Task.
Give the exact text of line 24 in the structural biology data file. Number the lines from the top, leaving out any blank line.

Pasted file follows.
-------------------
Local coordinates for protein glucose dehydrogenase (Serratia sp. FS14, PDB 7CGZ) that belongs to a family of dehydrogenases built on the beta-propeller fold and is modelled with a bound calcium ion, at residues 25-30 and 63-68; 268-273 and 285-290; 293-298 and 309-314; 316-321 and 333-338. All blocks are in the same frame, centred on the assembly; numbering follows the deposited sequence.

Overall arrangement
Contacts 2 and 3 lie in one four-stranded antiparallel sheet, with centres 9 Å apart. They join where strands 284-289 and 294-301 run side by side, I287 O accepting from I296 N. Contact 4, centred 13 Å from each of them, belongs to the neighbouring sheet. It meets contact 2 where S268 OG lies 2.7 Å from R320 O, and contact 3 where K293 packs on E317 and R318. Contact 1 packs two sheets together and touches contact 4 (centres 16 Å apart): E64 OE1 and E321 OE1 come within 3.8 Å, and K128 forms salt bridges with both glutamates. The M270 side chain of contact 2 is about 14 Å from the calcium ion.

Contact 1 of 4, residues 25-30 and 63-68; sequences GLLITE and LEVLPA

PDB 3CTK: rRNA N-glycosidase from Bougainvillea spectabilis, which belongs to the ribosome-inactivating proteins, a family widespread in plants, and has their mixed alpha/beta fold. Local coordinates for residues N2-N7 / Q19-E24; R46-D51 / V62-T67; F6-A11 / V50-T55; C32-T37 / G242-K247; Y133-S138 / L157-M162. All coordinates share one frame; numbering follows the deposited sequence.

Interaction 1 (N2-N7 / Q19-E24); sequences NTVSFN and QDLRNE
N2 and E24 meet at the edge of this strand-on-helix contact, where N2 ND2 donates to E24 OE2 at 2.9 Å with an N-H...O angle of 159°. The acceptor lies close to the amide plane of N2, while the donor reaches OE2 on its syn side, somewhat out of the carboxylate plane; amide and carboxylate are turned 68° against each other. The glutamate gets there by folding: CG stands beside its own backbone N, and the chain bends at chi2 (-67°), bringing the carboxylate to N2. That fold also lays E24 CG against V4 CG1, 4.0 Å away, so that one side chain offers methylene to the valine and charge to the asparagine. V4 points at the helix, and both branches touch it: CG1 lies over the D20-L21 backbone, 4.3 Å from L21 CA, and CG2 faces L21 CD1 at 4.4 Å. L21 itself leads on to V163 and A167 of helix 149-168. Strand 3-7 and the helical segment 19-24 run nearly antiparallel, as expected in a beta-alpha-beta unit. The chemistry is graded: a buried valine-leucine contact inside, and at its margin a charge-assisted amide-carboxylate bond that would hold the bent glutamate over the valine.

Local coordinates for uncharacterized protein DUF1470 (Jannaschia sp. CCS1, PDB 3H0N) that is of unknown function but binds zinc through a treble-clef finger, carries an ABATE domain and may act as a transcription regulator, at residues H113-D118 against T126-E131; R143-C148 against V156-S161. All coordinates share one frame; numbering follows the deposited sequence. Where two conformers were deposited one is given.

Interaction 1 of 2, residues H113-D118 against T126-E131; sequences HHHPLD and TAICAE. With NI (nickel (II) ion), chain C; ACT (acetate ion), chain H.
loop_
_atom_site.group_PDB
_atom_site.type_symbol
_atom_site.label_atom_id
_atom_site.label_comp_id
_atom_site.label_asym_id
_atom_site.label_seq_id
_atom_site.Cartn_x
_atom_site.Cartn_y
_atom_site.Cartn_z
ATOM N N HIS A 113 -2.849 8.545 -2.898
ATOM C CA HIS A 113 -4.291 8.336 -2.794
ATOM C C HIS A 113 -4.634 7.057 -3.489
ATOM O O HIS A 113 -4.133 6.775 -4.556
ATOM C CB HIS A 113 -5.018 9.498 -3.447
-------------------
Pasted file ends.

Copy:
ATOM C CB HIS A 113 -5.018 9.498 -3.447